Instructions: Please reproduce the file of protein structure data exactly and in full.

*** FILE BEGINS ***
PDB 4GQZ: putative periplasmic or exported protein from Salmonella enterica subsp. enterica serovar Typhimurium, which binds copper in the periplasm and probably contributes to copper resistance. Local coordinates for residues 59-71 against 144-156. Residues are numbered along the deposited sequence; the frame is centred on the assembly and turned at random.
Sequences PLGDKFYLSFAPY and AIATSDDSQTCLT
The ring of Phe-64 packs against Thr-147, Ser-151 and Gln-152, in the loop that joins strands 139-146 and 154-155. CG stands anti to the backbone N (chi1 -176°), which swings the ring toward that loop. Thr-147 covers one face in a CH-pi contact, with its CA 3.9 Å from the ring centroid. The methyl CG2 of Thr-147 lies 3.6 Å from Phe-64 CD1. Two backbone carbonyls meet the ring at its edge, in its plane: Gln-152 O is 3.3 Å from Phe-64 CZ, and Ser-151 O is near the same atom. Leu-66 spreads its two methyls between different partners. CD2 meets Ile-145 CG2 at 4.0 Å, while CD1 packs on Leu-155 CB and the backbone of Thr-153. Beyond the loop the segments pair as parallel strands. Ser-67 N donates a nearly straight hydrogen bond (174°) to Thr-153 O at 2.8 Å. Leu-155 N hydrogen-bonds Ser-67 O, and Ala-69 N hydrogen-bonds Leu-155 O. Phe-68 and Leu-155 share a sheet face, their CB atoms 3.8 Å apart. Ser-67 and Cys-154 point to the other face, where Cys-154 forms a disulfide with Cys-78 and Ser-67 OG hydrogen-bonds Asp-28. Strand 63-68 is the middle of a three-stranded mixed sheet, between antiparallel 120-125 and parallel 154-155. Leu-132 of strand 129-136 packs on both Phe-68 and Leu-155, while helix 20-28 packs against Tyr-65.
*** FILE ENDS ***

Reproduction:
PDB 4GQZ: putative periplasmic or exported protein from Salmonella enterica subsp. enterica serovar Typhimurium, which binds copper in the periplasm and probably contributes to copper resistance. Local coordinates for residues 59-71 against 144-156. Residues are numbered along the deposited sequence; the frame is centred on the assembly and turned at random.
Sequences PLGDKFYLSFAPY and AIATSDDSQTCLT
The ring of Phe-64 packs against Thr-147, Ser-151 and Gln-152, in the loop that joins strands 139-146 and 154-155. CG stands anti to the backbone N (chi1 -176°), which swings the ring toward that loop. Thr-147 covers one face in a CH-pi contact, with its CA 3.9 Å from the ring centroid. The methyl CG2 of Thr-147 lies 3.6 Å from Phe-64 CD1. Two backbone carbonyls meet the ring at its edge, in its plane: Gln-152 O is 3.3 Å from Phe-64 CZ, and Ser-151 O is near the same atom. Leu-66 spreads its two methyls between different partners. CD2 meets Ile-145 CG2 at 4.0 Å, while CD1 packs on Leu-155 CB and the backbone of Thr-153. Beyond the loop the segments pair as parallel strands. Ser-67 N donates a nearly straight hydrogen bond (174°) to Thr-153 O at 2.8 Å. Leu-155 N hydrogen-bonds Ser-67 O, and Ala-69 N hydrogen-bonds Leu-155 O. Phe-68 and Leu-155 share a sheet face, their CB atoms 3.8 Å apart. Ser-67 and Cys-154 point to the other face, where Cys-154 forms a disulfide with Cys-78 and Ser-67 OG hydrogen-bonds Asp-28. Strand 63-68 is the middle of a three-stranded mixed sheet, between antiparallel 120-125 and parallel 154-155. Leu-132 of strand 129-136 packs on both Phe-68 and Leu-155, while helix 20-28 packs against Tyr-65.